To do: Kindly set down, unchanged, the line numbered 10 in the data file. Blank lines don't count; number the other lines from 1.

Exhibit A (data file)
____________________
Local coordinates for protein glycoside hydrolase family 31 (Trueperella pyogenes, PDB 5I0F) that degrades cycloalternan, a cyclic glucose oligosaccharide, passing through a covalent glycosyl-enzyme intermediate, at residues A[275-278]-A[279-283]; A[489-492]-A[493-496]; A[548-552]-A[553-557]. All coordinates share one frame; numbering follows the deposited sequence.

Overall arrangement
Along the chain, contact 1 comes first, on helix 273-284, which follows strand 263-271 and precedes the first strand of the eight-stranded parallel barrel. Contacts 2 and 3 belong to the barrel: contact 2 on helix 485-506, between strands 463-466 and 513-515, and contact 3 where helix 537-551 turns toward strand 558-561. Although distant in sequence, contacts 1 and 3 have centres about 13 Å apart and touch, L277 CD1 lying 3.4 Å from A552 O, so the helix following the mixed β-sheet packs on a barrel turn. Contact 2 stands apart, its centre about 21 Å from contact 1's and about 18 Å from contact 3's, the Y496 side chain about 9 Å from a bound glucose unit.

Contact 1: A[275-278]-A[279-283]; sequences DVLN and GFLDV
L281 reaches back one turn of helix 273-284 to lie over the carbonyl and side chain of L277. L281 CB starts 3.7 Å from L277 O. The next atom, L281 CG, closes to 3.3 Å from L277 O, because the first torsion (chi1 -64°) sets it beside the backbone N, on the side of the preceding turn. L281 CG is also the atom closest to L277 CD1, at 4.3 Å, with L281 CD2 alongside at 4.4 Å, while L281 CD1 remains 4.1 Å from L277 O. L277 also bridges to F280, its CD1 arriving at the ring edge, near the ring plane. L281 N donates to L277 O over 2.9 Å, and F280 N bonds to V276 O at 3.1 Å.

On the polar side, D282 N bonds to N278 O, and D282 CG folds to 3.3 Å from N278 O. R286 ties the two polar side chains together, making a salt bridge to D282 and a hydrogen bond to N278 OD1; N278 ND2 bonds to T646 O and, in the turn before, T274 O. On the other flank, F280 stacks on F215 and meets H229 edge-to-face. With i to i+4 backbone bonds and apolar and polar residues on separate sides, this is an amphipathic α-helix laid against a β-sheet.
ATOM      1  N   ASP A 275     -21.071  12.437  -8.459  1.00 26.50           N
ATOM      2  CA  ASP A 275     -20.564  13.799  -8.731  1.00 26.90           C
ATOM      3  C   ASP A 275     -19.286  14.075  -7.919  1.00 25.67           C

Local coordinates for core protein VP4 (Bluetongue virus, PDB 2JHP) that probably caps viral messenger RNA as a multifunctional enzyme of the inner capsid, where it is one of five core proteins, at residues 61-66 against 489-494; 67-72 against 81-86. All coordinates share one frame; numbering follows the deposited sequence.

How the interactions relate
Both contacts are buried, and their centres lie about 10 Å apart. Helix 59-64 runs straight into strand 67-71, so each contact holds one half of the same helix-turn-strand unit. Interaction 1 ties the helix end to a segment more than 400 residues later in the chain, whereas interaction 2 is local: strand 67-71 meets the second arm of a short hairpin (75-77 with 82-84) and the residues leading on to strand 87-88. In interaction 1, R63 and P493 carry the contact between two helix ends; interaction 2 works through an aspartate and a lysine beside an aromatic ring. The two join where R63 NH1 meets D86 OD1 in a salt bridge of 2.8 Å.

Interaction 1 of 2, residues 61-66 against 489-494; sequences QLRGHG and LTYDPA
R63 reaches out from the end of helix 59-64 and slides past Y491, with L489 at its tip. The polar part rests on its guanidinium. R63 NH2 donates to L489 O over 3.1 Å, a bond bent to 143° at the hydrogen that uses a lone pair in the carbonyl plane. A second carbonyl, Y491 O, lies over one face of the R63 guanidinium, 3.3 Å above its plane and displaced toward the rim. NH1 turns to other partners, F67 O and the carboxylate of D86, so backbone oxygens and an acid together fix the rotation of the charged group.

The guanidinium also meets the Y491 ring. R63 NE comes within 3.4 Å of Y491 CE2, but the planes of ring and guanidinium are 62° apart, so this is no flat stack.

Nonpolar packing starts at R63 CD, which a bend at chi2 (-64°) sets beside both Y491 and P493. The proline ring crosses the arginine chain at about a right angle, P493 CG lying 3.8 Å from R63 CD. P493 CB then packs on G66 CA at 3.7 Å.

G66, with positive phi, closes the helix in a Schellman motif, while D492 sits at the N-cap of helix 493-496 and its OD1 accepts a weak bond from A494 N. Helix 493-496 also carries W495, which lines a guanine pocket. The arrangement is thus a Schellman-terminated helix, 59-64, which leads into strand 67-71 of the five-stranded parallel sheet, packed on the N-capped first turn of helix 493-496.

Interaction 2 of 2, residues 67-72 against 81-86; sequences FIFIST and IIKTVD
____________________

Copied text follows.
Local coordinates for core protein VP4 (Bluetongue virus, PDB 2JHP) that probably caps viral messenger RNA as a multifunctional enzyme of the inner capsid, where it is one of five core proteins, at residues 61-66 against 489-494; 67-72 against 81-86. All coordinates share one frame; numbering follows the deposited sequence.